Organizational Behavior and Human Decision Processes publishes fundamental research in organizational behavior, organizational psychology, and human cognition, judgment, and decision-making. The journal features articles that present original empirical research, theory development, literature reviews, and methodological advancements relevant to the substantive domains served by the journal. Topics covered by the journal include perception, cognition, judgment, attitudes, emotion, well-being, motivation, choice, and performance. We are interested in articles that investigate these topics as they pertain to individuals, dyads, groups, and other social collectives. For each topic, we place a premium on articles that make fundamental and substantial contributions to understanding psychological processes relevant to human attitudes, cognitions, and behavior in organizations.
Job seekers with 'learning' attitude have more success
Many New Year's resolutions often involve finding a different career path. A new joint study by University of Missouri and Lehigh University researchers found that job seekers with attitudes focused on "learning" from the ...
Managers can boost creativity by 'empowering leadership' and earning employees' trust
Managers can promote creativity in employees by "empowering leadership" and earning employees' trust, according to a new study by Rice University and American University.
Acknowledging appearance reduces bias when beauties apply for masculine jobs
Past research shows physical beauty can be detrimental to women applying for masculine jobs. But belles can put the brakes on discrimination by acknowledging their looks during an interview, according to a new study led by ...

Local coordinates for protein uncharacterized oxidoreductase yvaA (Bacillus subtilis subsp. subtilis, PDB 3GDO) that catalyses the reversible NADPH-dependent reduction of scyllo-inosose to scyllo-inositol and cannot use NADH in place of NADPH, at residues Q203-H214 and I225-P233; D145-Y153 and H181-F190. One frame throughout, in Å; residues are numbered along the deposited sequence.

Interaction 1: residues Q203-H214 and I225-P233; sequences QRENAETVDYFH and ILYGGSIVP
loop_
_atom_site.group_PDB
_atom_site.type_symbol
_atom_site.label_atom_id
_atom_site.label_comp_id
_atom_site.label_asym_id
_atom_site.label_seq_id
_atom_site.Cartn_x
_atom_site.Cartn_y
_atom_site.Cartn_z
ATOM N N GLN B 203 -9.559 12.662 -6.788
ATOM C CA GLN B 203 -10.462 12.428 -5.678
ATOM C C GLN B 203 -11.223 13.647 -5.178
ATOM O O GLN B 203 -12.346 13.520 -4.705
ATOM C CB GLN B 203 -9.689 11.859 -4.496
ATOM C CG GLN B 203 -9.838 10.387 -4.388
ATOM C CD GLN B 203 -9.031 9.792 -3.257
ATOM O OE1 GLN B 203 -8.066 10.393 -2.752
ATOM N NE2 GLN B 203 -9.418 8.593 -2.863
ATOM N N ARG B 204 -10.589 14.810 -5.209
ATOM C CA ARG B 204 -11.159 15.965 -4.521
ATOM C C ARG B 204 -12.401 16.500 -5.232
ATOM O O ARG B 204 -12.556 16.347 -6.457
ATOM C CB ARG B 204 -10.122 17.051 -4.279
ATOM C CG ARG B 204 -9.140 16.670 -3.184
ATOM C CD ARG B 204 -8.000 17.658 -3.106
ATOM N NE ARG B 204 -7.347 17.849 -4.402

Enhanced communication key to successful teamwork in dynamic environments
From management consulting projects to research and development laboratories to hospital trauma centers, organizations of all types are increasingly creating teams whose members have diverse professional ...
Nighttime smartphone use zaps workers' energy
Using a smartphone to cram in more work at night results in less work the next day, indicates new research co-authored by a Michigan State University business scholar.
Recession's after-effects could lead to cheating and workplace theft suggests new study
We like to think we'd stick to our ethical principles no matter what. But when people feel financially deprived—as many did from losses suffered thanks to the last market and banking meltdown—they are more likely to relax ...
Trying to save more? Consolidate your bank accounts, researcher says
(Phys.org) —We all know we should save some money for a rainy day. Of course, that's easier said than done when you really, really want that new iPhone. Or that new designer jacket. Or both. But a University of Kansas researcher ...
Do thin models and celebrities really help sell to women?
Advertisers who put images of female celebrities and models next to their products spark scorn rather than shopping, according to new research.
Study examines thoughts and feelings that foster collaboration across cultures
The musician Paul Simon came to fame collaborating with his childhood friend Art Garfunkel, yet launched another chapter with his Graceland album, collaborating with musicians from Soweto. Ratan Tata made his name expanding ...
Being paranoid about office politics can make you a target: research
People who worry about workplace rejection or sabotage can end up bringing it upon themselves, according to University of British Columbia research.